Lectures13_14

Lectures13_14 - Lectures 13 & 14 Packet Multiple...

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Packet Multiple Access: The Aloha protocol Eytan Modiano Massachusetts Institute of Technology Eytan Modiano Slide 1
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Multiple Access Shared Transmission Medium a receiver can hear multiple transmitters a transmitter can be heard by multiple receivers the major problem with multi-access is allocating the channel between the users; the nodes do not know when the other nodes have data to send Need to coordinate transmissions Eytan Modiano Slide 2
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Examples of Multiple Access Channels Local area networks (LANs) Traditional Ethernet Recent trend to non-multi-access LANs satellite channels Multi-drop telephone Wireless radio Medium Access Control (MAC) Regulates access to channel Logical Link Control (LLC) All other DLC functions NET DLC PHY MAC LLC Eytan Modiano Slide 3
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Approaches to Multiple Access Fixed Assignment (TDMA, FDMA, CDMA) each node is allocated a fixed fraction of bandwidth Equivalent to circuit switching very inefficient for low duty factor traffic Contention systems Polling Reservations and Scheduling Random Access Eytan Modiano Slide 4
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Aloha Single receiver, many transmitters Receiver ... . Transmitters E.g., Satellite system, wireless Eytan Modiano Slide 5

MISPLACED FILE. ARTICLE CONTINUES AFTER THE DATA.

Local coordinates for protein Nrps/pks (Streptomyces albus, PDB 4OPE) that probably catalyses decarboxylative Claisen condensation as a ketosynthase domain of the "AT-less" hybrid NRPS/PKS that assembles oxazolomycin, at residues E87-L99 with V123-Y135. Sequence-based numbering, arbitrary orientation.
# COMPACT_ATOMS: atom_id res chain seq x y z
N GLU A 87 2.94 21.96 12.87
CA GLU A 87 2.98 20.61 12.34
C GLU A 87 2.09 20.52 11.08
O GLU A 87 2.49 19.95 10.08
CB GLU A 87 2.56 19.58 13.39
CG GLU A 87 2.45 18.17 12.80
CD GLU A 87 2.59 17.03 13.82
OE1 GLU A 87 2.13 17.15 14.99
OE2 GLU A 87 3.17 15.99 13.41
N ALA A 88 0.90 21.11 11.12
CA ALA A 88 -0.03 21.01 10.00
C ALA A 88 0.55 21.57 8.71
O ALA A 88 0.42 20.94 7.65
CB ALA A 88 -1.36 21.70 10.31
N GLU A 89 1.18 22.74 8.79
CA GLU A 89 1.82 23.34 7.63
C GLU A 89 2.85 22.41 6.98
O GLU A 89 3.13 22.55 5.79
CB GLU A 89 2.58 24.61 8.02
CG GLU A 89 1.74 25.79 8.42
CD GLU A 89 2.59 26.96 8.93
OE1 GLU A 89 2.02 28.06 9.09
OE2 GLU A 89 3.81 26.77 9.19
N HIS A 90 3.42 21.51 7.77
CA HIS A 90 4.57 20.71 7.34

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Slotted Aloha Time is divided into “slots” of one packet duration E.g., fixed size packets When a node has a packet to send, it waits until the start of the next slot to send it Requires synchronization If no other nodes attempt transmission during that slot, the transmission is successful Otherwise “collision” Collided packet are retransmitted after a random delay 1 3 4 5 2 Success Idle Collision Idle Success Eytan Modiano Slide 6
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Slotted Aloha Assumptions Poisson external arrivals No capture Packets involved in a collision are lost Capture models are also possible Immediate feedback Idle (0) , Success (1), Collision (e) If a new packet arrives during a slot, transmit in next slot If a transmission has a collision, node becomes backlogged while backlogged, transmit in each slot with probability q r until successful Infinite nodes where each arriving packet arrives at a new node Equivalent to no buffering at a node (queue size = 1) Pessimistic assumption gives a lower bound on Aloha performance Eytan Modiano Slide 7
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Lectures13_14 - Lectures 13 & 14 Packet Multiple...

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